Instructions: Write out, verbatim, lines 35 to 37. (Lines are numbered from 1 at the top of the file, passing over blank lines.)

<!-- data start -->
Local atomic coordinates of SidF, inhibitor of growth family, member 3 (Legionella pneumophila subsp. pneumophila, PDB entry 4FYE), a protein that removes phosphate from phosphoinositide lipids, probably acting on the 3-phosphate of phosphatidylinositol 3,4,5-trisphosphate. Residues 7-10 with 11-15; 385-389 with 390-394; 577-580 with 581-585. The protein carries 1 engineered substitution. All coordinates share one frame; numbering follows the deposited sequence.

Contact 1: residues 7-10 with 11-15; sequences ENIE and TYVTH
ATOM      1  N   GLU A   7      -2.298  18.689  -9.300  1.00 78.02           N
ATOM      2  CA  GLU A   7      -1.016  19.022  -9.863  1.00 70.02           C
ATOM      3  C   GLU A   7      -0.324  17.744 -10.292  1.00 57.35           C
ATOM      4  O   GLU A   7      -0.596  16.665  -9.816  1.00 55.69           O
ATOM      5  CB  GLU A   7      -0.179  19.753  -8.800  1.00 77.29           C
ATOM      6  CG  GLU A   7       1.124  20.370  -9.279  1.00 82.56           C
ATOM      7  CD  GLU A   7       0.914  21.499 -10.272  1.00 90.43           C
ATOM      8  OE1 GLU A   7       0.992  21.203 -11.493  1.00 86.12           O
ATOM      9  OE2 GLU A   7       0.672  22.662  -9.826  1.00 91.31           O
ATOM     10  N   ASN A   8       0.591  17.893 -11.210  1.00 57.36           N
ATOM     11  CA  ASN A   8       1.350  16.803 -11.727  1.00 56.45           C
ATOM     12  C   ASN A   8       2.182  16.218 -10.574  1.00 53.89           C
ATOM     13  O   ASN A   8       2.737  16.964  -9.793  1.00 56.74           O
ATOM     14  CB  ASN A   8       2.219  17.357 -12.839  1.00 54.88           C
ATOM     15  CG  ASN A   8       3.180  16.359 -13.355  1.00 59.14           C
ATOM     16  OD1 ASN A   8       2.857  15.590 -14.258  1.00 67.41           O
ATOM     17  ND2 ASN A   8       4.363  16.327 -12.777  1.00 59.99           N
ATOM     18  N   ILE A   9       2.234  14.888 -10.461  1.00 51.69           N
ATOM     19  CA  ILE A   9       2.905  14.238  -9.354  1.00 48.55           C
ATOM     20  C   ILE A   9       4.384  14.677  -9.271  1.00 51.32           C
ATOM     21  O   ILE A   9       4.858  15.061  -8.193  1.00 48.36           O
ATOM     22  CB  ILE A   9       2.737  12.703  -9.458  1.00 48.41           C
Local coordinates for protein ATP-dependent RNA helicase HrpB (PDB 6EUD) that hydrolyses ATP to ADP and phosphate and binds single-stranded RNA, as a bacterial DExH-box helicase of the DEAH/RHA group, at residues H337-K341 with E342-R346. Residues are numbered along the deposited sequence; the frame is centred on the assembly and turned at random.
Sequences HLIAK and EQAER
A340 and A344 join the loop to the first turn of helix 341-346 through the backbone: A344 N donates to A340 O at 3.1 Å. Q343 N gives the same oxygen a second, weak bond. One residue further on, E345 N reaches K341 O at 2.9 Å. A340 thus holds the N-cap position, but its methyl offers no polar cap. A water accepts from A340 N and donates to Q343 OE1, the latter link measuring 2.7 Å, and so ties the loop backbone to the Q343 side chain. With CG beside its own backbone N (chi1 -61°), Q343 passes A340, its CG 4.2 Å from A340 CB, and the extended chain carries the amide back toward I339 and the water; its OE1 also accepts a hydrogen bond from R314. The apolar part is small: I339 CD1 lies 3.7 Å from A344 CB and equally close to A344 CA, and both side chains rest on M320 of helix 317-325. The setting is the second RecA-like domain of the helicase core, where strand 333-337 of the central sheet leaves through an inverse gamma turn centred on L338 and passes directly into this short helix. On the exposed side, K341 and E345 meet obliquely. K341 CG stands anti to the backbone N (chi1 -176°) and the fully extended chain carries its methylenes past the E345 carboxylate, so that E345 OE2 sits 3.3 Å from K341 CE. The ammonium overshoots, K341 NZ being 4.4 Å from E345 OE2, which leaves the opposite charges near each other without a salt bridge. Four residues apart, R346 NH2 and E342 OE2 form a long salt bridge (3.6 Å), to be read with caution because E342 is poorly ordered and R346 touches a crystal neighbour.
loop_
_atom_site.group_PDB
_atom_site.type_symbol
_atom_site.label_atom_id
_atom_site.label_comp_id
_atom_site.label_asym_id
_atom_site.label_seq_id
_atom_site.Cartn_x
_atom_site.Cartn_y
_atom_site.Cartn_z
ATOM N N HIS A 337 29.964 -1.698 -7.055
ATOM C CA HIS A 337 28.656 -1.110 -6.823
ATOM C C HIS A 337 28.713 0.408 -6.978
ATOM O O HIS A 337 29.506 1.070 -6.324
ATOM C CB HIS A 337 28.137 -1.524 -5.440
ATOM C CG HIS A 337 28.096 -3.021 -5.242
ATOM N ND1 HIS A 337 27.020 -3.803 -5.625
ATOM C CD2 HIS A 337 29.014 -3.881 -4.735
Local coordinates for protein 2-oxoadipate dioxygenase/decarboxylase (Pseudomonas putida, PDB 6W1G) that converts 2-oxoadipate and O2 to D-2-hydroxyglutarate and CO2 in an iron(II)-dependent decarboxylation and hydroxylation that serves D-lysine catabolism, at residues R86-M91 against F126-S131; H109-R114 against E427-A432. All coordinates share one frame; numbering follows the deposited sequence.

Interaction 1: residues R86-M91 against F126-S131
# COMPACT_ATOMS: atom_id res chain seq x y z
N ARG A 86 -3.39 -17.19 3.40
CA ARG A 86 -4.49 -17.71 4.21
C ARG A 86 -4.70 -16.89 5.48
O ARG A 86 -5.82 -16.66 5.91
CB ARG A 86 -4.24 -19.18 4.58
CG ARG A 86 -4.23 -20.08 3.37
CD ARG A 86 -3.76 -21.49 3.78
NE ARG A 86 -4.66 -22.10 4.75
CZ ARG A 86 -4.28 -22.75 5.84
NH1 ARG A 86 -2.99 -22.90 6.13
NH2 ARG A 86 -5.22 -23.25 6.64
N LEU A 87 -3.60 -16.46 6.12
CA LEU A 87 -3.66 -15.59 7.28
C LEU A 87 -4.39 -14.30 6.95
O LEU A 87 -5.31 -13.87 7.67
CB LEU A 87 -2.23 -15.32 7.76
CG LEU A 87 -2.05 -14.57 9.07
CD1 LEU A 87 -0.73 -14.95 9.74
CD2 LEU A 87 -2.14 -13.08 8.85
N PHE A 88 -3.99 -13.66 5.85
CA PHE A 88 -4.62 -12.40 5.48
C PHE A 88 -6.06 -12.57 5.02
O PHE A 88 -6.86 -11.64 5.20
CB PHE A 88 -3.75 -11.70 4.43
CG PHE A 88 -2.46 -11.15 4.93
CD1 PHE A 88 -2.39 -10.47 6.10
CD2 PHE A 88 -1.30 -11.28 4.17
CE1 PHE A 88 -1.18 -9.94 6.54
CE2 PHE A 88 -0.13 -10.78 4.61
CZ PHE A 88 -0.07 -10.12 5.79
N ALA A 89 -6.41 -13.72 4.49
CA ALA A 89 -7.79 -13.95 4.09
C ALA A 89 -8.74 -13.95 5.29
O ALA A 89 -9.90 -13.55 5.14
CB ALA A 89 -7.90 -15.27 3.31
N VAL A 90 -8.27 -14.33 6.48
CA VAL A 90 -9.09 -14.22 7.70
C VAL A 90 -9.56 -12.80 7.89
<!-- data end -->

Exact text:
_atom_site.Cartn_x
_atom_site.Cartn_y
_atom_site.Cartn_z